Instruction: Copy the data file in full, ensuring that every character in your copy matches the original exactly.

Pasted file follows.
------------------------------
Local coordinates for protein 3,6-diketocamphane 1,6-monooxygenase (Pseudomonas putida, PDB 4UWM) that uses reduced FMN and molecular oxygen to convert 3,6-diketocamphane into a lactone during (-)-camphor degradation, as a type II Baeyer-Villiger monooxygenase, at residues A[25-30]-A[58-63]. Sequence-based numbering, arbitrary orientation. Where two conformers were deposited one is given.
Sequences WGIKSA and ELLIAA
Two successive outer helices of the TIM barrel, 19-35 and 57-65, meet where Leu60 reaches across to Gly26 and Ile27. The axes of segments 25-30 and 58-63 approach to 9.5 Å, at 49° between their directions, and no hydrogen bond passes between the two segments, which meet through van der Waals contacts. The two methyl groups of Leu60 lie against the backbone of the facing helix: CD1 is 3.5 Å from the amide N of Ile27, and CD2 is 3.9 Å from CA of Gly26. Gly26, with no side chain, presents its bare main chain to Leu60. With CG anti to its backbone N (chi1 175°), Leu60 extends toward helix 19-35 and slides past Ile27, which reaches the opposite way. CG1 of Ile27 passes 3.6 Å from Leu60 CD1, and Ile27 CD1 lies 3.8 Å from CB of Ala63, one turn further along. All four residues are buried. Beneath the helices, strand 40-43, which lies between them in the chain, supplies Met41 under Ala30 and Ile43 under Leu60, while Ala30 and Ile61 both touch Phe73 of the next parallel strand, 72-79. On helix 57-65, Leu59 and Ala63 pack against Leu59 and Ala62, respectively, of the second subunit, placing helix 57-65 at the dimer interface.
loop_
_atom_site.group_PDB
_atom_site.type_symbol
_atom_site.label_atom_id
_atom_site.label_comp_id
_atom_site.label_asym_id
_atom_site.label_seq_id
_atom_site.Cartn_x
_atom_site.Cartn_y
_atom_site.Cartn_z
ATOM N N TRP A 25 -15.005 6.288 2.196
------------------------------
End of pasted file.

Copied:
Local coordinates for protein 3,6-diketocamphane 1,6-monooxygenase (Pseudomonas putida, PDB 4UWM) that uses reduced FMN and molecular oxygen to convert 3,6-diketocamphane into a lactone during (-)-camphor degradation, as a type II Baeyer-Villiger monooxygenase, at residues A[25-30]-A[58-63]. Sequence-based numbering, arbitrary orientation. Where two conformers were deposited one is given.
Sequences WGIKSA and ELLIAA
Two successive outer helices of the TIM barrel, 19-35 and 57-65, meet where Leu60 reaches across to Gly26 and Ile27. The axes of segments 25-30 and 58-63 approach to 9.5 Å, at 49° between their directions, and no hydrogen bond passes between the two segments, which meet through van der Waals contacts. The two methyl groups of Leu60 lie against the backbone of the facing helix: CD1 is 3.5 Å from the amide N of Ile27, and CD2 is 3.9 Å from CA of Gly26. Gly26, with no side chain, presents its bare main chain to Leu60. With CG anti to its backbone N (chi1 175°), Leu60 extends toward helix 19-35 and slides past Ile27, which reaches the opposite way. CG1 of Ile27 passes 3.6 Å from Leu60 CD1, and Ile27 CD1 lies 3.8 Å from CB of Ala63, one turn further along. All four residues are buried. Beneath the helices, strand 40-43, which lies between them in the chain, supplies Met41 under Ala30 and Ile43 under Leu60, while Ala30 and Ile61 both touch Phe73 of the next parallel strand, 72-79. On helix 57-65, Leu59 and Ala63 pack against Leu59 and Ala62, respectively, of the second subunit, placing helix 57-65 at the dimer interface.
loop_
_atom_site.group_PDB
_atom_site.type_symbol
_atom_site.label_atom_id
_atom_site.label_comp_id
_atom_site.label_asym_id
_atom_site.label_seq_id
_atom_site.Cartn_x
_atom_site.Cartn_y
_atom_site.Cartn_z
ATOM N N TRP A 25 -15.005 6.288 2.196